The arch-top guitar was invented by Lloyd Loar at roughly the same time as he invented the ff hole mandolins such as the F-5 model used by almost all of today’s mandolin players. Sam Guthridge, the banjo player and vocalist in The High & Wides, does play a little mandolin on the record, but mostly the guitar takes over the mandolin’s function of setting the groove by defining the back beat. This has at least two results that set the band’s sound apart from other bluegrass — no, any other sort of — band. The guitar takes many of the rhythmic grooves to another place entirely, not on every cut, but on many. I don’t know how to characterize the grooves, but they are worlds away from the grooves I’ve heard played by bluegrass bands. One can’t forget bluegrass is definitely the place where the band must have first come together as Guthridge’s personal blend of Scruggs- and Keith-styled playing weaves through every track. And it works above the unique grooves beautifully. The other difference the arch top makes in the overall sound is that without the strum of the flattop, the absence of a ringing chord creates much more space. In bluegrass, the mandolin playing rhythm functions as a snare drum, hitting and accenting the back beat. It’s a percussive sound and propels the band. In The High & Wides, the guitar similarly becomes a percussion instrument. On some tracks it hits the back beat, but on other tracks is syncopates for almost a jazz groove. Almost. This music comes out of bluegrass.
Many of today’s bluegrass bands have players that have listened to music other than bluegrass, but these influences show themselves in the tunes being converted to bluegrass tunes. The High & Wides weave their influences directly into the fabric of the music. There are phrases played by the fiddle of Nate Grower in unison with the banjo. It’s a great effect, and reminded me of Irish traditional music where harmonies are rarely played. The vocals are frequently harmonized bluegrass style, but sometimes show an older influence. The singing sometimes reminds me of the dissonant harmonies of some of Bill Monroe’s spookier tracks and the singing on Larry Richardson and Red Barker’s version of “More Pretty Girls Than One.” Sometimes, however, I think of the Decemberists, an electric band from the Northeast. I wonder if the band heard them or arrived at those moments coincidentally. You can see the variety of influences by reading the track titles. “The Ballad of Caulk’s Field” sounds as though it’s a Scotch-Irish or English song, but it was written by Marc Dykeman and Sam Guthridge. “Rake out the Nails” uses imagery that any bluegrass writer would be proud of, but “Caesar Went off to Gaul” reminds me of the off the wall titles we’d put on instrumentals in New York City when I was learning to play professionally.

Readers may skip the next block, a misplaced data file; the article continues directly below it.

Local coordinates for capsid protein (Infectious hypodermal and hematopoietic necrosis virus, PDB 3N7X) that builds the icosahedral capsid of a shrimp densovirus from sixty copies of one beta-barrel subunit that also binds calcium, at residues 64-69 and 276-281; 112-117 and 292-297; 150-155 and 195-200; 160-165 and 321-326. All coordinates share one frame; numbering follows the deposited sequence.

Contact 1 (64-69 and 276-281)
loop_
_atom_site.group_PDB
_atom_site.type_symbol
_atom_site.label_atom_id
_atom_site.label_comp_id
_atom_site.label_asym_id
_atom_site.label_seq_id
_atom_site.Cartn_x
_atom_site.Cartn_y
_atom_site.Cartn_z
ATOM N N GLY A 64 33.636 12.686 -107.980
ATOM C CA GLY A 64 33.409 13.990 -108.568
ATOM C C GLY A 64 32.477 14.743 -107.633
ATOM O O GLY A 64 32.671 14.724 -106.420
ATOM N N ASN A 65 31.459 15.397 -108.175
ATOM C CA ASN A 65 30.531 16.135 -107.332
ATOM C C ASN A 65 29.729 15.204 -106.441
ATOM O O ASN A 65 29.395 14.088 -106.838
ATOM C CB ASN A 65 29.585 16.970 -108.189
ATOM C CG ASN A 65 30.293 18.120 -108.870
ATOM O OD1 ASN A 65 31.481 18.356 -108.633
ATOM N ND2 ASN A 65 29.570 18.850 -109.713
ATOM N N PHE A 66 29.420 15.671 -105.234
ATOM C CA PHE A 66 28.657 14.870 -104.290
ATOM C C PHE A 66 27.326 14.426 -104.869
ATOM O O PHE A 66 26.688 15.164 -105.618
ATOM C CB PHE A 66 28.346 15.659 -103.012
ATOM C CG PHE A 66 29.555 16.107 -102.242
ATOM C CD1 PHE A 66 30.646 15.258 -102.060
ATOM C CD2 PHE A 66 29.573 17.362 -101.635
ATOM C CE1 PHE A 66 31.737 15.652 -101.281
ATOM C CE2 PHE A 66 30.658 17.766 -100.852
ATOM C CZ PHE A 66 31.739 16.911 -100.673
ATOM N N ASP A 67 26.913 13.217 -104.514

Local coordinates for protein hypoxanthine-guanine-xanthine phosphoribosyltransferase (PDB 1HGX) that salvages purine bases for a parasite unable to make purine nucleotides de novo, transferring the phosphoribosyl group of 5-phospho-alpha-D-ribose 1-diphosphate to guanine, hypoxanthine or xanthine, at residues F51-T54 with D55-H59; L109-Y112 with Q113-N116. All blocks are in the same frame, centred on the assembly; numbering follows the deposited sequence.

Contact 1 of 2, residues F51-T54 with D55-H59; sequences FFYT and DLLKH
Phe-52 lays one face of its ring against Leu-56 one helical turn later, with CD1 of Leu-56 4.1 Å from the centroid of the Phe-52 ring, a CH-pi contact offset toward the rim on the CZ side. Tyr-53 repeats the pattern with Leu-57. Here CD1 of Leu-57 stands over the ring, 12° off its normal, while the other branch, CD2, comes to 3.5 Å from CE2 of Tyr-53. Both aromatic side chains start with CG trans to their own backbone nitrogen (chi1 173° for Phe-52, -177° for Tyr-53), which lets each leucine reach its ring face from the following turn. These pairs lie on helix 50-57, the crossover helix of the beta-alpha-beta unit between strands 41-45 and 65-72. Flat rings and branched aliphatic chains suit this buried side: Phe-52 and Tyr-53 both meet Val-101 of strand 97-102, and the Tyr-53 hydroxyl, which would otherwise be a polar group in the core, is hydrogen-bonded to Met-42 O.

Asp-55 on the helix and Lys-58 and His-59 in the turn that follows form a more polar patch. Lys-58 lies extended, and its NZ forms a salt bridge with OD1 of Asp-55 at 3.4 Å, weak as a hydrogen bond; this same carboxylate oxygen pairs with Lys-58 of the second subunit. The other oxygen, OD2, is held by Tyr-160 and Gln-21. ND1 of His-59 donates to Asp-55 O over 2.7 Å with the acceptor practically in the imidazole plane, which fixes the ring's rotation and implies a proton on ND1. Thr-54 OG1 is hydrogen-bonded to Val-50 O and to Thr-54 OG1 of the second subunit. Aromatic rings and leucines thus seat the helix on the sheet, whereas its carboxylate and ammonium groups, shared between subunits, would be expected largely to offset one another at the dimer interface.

Mike Buccino plays the bass on the LP and wrote three of the fine songs on the recording. Nate Grower’s fiddling is consistently brilliant and surprising. I think he’s listened to almost everything. Marc Dykeman plays the unique rhythm guitar, sings, wrote, and co-wrote songs on the album and engineered and mixed the tracks. I can’t imagine how he did all that. Sam Guthridge’s banjo shows great technique and originality and weaves through the entire recording, binding it together.
The most important thing I can try to impress on anyone is that the music is a pleasure to listen to. Put it in your player or download it and enjoy yourself.